GENESEO — EJ McMahon called it “one of he most sweeping and heedlessly risky … steps the state government has ever taken in terms of its impact on the economy.”
McMahon, president of the Albany-based Empire Center, a public policy think tank, was describing Gov. Andrew’s Cuomo’s plan to raise New York’s minimum wage from its current $9 an hour to $15 an hour by 2021.
If such a proposal were to pass the state’s legislature, McMahon said the results would be catastrophic.
Speaking to a crowd of GLOW region chamber of commerce members at the Valley Oak Event Center in Geneseo Friday morning, McMahon said a $15 minimum wage would lead to the creation of 200,000 fewer new jobs by 2021, drive up the wages of workers currently making around $15, and place a burden on small business owners that could force them out of business.
“Since it started under FDR in the 1930s, adjusting to 2015 dollars, the average minimum wage over the last 50 years in New York, has been $8.36,” McMahon said. “The highest minimum wage in the state’s history was in 1970 when for one year it was $11.35. So historically, this is really out of line with the norm. This is a step beyond.”
Under Cuomo’s current plan, New York City’s minimum wage would ramp up to the $15 threshold by the end of 2018. In upstate, the $15 minimum wouldn’t be fully implemented until July of 2021.
“The argument (from advocates of the $15 minimum wage) is ‘well, we’re phasing it in,’” said McMahon. “My reaction to that is you’re basically saying ‘I’m not going to cut your head off, I’m going to strangle you slowly.”
The $15 proposal has provoked controversy ever since Cuomo announced the push for it for workers statewide at his State of the State address in January.
Assemblyman Bill Nojay (R-Pittsford) has strenuously opposed the $15 proposal, calling it “a disaster.”
“Instead of helping lower- and middle-income workers, the governor’s proposal would result in more businesses moving out of state and not-for-profits having to slash services,” said Nojay in a statement. “There is an hourly wage below the minimum wage: it’s zero. That’s what happens when you lose your job because state government makes it impossible to operate.”
The issue’s a significant concern for owner Sandy Pirdy of Creekside Fabrics, Quilts and Yarns of Arcade.
Her business currently has two full-time and one part-time employee, working about 90 total hours per week.
Are they worth it? Definitely yes, in each and every instance.
But there’s also realities Pirdy’s business — like any other — needs to address, including benefits, her downtown location, and the price she offers to consumers.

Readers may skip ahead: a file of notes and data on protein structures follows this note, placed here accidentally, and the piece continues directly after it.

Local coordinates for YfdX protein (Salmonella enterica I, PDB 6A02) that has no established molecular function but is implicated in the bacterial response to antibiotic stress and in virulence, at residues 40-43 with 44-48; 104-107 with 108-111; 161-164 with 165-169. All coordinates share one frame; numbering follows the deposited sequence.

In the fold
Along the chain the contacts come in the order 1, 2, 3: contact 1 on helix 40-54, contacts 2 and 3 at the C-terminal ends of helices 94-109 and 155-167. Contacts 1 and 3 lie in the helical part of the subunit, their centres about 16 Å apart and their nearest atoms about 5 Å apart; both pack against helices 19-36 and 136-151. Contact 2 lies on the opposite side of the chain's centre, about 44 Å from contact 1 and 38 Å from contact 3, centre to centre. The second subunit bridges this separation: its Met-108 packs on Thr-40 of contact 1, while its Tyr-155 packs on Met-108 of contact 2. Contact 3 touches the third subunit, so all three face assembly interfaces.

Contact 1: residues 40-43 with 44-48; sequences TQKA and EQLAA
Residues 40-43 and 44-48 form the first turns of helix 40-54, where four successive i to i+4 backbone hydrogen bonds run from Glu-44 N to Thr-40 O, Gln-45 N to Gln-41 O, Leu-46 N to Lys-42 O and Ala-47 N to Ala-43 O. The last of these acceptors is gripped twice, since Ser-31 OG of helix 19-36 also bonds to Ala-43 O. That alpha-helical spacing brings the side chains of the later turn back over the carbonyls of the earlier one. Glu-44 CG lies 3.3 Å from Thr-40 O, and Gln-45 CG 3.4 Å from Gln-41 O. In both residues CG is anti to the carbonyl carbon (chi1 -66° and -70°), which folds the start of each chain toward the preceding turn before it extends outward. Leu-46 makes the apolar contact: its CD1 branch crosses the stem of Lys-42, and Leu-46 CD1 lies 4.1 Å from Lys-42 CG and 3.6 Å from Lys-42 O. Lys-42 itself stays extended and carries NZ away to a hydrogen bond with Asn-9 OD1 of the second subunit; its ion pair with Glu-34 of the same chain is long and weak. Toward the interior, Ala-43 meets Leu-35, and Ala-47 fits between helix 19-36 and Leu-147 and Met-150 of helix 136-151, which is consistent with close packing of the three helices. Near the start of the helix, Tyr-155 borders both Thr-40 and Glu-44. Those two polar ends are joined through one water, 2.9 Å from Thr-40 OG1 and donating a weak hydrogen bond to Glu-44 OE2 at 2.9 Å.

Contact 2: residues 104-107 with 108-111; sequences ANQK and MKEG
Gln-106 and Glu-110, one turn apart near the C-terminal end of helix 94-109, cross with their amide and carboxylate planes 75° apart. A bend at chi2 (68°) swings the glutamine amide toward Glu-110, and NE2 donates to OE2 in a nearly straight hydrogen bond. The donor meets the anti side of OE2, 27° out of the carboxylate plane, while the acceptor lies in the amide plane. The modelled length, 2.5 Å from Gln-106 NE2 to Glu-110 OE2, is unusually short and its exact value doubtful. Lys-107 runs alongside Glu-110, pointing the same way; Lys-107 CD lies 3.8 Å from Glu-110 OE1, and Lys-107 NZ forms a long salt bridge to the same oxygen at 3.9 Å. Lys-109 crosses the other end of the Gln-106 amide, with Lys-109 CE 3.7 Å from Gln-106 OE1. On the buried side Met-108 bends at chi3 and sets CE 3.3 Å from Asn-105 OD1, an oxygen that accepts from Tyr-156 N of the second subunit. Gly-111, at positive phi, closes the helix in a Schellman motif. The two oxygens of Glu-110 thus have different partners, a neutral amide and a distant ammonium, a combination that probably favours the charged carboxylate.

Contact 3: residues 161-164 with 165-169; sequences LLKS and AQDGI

“People still want Main Street businesses, but what is the penalty?” she asked. “It’s going to be higher costs of goods.”
Pirdy said the company that handles her payroll calculated the impact of a $15 minimum wage on Creekside. She said it would cost her business an additional $700 weekly, in a highly-competitive environment.
Even though businesses with fewer than 50 employees wouldn’t feel as great an impact, they’d still be affected regardless, she said. They would need to consider reducing staff, scaling operations down, or increasing prices — none of which is appealing, and which carry obvious disadvantages.
Pridy’s business thrives on customer service, which could be impacted if she had to cut back on employees due to the cost.
She found the presentation very well-done and the information valuable.
“This $15 is not going to help small businesses,” she said. “Large businesses have huge corporate pockets. It’s very much going to be a hardship to the small businesses.”
Ralph Parker, who owns the Livonia Inn on Commercial Street in Livonia, has 13 employees, 12 of whose wages would be affected by a $15 minimum wage.
“I think it would put the crimp on our business,” said Parker, a 36-year veteran of the restaurant industry. “It means you’re going to have to raise your prices and hopefully not lower your service.”
Parker said a $15 minimum wage, with all the uncertainty controversy that surrounds what effect it would have, is akin to making a rule before knowing what its consequences would be.
“I’m from the old school where you pay people according to their capabilities but this, I can’t get my hands around it,” he said. “This seems like a juggernaut that everyone’s jumping on board because they’re afraid not to… I think people are going to get destroyed.”
Bob Webb, owner of Livonia’s Star Pest Control, said he has three part time employees whose wages would be affected if $15 an hour comes to pass.
“I probably would weather it,” he said. “It just makes it tougher to make my bottom line so I can pay my bills,” said Webb, whose been in the pest control business more than 60 years. “The government shouldn’t be deciding wages. It should be employer and employee — that’s it.”
Ken Pokalsky, vice president of the Business Council of New York, said he doesn’t think a $15 minimum wage will end up being approved by the state’s legislature. Instead, he sees a compromise being reached, somewhere in the middle.
“I can see them saying ‘It’s not going to be $9 and hour forever, were going to take several additional steps up to maybe where neighboring states are at $11 an hour and then tie it to the CPI (consumer price index),’” said Pokalsky. “I can see that for upstate. I can see that as a compromise.”
McMahon, on the other hand, said the vigor with which Cuomo’s gone after his push for $15 and the adamancy with which he’s maintained his $15 or nothing position, is cause for concern.
“This is a matter of right and wrong, good and evil and the governor says it relentlessly – there is no room for compromise, none,” he said. “I would not normally say this but look and review what the governor is saying and the tone in which it’s said. Then you tell me if you see chances for compromise.”
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